Engaging Employees through Effective Internal Communications

Engaging Employees through Effective Internal Communications

Workplace communication is a world in the midst of an evolution. Email tends to form the backbone of many corporate communication strategies, but as the volume of electronic mail increases, this approach to information transmission becomes vastly inefficient, and ineffective. 

According to research by Sanebox, only 38% of emails in the average inbox are important and relevant. This means that while employees are required to spend more time reading and processing email, the truly valuable messages are being lost in the shuffle.

It is never good to fall too far behind the times; you end up missing valuable opportunities and risk being left in the wake of others. If you don’t want to become a technological dinosaur, your workplace communications strategy needs to evolve. Here are a few tactics to push the evolution along—allowing you to move your workplace in the direction of greater employee engagement, and perhaps even employee advocacy.

Make it convenient

Start by looking at the tools you are using for corporate communications. Real-time messaging, chat technology, social media, and shared groups are growing in popularity. Tools such as Slack are sweeping into workplaces and helping to revolutionize how we communicate in the workplace. People have embraced social media in their personal lives, so is it any wonder that real-time business messaging tools that embrace the same feel as social media have gained in popularity? The same principles that drive customer engagement also drive employee engagement.

The convenience factor of the tools you employ will form the foundation of your enterprise communication strategy. You need to communicate with your employees in the channel that is most effective for them – and that might include multiple channels for each employee. Whether it is text, social media, phone calls, real-time chat, or something else entirely, there are corporate communication tools to address any channel you might choose.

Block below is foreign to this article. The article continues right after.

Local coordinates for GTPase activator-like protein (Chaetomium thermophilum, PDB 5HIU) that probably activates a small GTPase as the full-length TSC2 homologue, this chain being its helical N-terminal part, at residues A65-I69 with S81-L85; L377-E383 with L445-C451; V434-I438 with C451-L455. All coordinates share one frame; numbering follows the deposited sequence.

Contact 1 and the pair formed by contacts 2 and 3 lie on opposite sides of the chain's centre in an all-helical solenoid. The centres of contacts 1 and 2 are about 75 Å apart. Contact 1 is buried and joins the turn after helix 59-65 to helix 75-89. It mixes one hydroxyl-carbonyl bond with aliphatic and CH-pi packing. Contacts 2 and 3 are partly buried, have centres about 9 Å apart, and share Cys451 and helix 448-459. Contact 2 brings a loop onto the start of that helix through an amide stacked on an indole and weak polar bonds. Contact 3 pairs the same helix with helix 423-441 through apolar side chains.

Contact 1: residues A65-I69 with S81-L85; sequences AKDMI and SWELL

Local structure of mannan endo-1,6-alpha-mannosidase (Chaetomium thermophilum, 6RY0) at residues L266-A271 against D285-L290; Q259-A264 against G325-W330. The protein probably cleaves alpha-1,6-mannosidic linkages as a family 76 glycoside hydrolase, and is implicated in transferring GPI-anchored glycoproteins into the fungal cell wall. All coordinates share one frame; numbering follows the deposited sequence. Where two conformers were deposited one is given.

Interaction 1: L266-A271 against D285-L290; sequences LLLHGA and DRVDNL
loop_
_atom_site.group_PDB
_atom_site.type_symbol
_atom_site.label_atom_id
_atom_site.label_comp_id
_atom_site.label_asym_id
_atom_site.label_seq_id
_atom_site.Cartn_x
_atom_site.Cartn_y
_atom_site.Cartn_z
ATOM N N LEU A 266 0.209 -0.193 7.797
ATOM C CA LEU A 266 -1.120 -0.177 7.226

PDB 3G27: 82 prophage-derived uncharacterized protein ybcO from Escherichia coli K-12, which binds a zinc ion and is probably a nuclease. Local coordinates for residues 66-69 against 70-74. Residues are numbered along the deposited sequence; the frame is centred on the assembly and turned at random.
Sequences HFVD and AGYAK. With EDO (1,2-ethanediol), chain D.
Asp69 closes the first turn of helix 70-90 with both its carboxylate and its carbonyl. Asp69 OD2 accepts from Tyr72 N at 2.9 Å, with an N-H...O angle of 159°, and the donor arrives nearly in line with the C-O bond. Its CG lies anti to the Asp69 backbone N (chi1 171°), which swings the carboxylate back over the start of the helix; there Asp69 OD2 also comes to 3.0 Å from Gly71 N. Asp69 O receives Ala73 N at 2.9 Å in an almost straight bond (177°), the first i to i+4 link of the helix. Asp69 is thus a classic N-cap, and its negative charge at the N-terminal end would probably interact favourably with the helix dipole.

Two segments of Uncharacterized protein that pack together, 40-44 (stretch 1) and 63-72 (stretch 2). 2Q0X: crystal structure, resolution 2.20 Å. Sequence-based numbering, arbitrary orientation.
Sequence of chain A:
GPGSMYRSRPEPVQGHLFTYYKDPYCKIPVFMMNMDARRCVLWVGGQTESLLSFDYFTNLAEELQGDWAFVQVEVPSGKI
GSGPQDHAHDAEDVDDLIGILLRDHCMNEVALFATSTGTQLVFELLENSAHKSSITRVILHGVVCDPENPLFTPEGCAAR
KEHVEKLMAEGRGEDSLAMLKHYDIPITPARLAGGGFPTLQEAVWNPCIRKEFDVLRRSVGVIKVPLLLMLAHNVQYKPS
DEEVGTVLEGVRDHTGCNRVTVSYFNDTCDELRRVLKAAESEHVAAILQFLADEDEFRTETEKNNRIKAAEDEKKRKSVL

Make it interesting

All too often, we only turn our marketing focus outward. You can market to your employees in much the same way as you market to your customers and leads.

There are a few easy steps that you can use to get started:

  1. Use visual options: instead of sending out a long email detailing a new product, can you provide the same information in an infographic, a catchy sign, or something else that is attention-getting and easy to process? It takes slightly more effort, but the message will be read by a larger audience and be far more memorable.
  2. Try testing: internal communications can be tested just the same as external ones. Split-testing open and click-through rates, along with interactions can help you evolve your corporate communications strategy and increase its effectiveness.
  3. Make it fun: why are so many enterprise communications efforts boring? Corporate communications can learn from the marketing world. In a busy world, you need to be entertaining to acquire and maintain the attention of your audience. Whether it is with customers or employees, both customer and employee engagement will improve if your target is enjoying your messaging – just think of how many Superbowl commercial you remember vs. work emails.

Make it personal

If your employees have zero involvement in your workplace communication efforts, they will quite likely have zero interest in them as well. With the majority of your employees lacking involvement in either marketing or corporate communications, there will be little to no vested interest in sharing or becoming authorities on corporate messaging…but you can create interest.

First, you need to write your corporate messaging from the employee perspective. All too often, corporate communications and marketing are written in “legalese” or “tech-speak”. Why not write them in plain language? If everyone can clearly understand the nature of the communication, they will be more inclined to act on it and share it.

Second, you can start an employee advocacy program. If employees are involved in sharing the responsibility (and benefits) of circulating your message, then they have a personal stake in its success. If you go a step further and add a dashboard to your employee advocacy program, you enable each employee to see the impact of their efforts, thus adding to their motivation, and overall engagement levels!

Learn About The Benefits of Employee Advocacy Programs

Brad Yeater

Brad Yeater

Bradley Yeater is the former Marketing Manager at GaggleAMP.

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